The French, being unable to live without good talk, are respectful of all the small observances that facilitate it. Interruption is considered the height of discourtesy; but so is any attempt, even on the part of the best talkers, to hold the floor and prevent others from making themselves heard. Share and share alike is the first rule of conversational politeness, and if a talker is allowed to absorb the general attention for more than a few minutes it is because his conversation is known to be so good that the other guests have been invited to listen to him. Even so, he must give them a chance now and then, and it is they who must abstain from taking it, and must repeatedly let him see that for once they are content to act as audience. Moreover, even the privileged talker is not allowed to dwell long on any one topic, however stimulating. The old lady who said to her granddaughter: "My dear, you will soon learn that an hour is enough of anything" would have had to reduce her time-limit to five minutes if she had been formulating the rules of French conversation.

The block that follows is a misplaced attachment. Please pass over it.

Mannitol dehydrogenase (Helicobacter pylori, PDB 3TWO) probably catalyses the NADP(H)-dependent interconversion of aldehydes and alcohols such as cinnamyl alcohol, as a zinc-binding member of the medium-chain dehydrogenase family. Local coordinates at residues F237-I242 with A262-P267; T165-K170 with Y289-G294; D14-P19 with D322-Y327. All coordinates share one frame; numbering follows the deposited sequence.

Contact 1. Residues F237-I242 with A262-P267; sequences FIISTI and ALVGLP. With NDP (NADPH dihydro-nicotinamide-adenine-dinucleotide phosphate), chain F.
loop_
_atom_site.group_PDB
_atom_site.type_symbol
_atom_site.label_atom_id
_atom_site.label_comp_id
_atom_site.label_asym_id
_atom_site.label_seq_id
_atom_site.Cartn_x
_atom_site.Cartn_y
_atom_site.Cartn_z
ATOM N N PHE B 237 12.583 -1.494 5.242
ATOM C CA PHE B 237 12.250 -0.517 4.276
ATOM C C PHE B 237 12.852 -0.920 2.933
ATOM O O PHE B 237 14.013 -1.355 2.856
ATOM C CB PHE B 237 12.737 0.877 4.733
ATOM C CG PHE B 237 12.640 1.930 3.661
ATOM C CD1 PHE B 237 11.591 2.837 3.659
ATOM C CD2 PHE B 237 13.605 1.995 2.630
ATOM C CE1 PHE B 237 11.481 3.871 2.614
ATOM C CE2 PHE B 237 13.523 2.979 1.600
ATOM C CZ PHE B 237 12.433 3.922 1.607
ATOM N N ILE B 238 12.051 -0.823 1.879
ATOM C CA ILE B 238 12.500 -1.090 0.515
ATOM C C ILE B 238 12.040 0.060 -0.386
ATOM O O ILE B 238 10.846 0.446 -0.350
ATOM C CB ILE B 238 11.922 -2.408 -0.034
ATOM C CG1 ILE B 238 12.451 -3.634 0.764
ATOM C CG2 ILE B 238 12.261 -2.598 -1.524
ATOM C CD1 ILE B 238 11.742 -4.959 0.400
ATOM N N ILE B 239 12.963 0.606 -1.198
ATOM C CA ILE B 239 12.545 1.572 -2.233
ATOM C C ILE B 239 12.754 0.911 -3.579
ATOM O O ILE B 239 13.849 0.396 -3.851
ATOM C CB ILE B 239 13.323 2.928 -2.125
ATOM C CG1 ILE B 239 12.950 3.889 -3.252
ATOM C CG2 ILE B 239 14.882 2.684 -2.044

In circles where interesting and entertaining men are habitually present the women are not expected to talk much. They are not, of course, to sit stupidly silent, responsiveness is their _rôle_, and they must know how to guide the conversation by putting the right question or making the right comment. But above all they are not to air their views in the presence of men worth listening to. The French care passionately for ideas, but they do not expect women to have them, and since they never mistake erudition for intelligence (as we uneducated Anglo-Saxons sometimes do) no woman can force her way into the talk by mere weight of book-learning. She has no place there unless her ideas, and her way of expressing them, put her on an equality with the men; and this seldom happens. Women (if they only knew it!) are generally far more intelligent listeners than talkers; and the rare quality of the Frenchwoman's listening contributes not a little to the flashing play of French talk.
Here, then, is an almost religious ritual, planned with the sole purpose of getting the best talk from the best talkers; but there are two malicious little taboos that delight in upsetting all these preparations.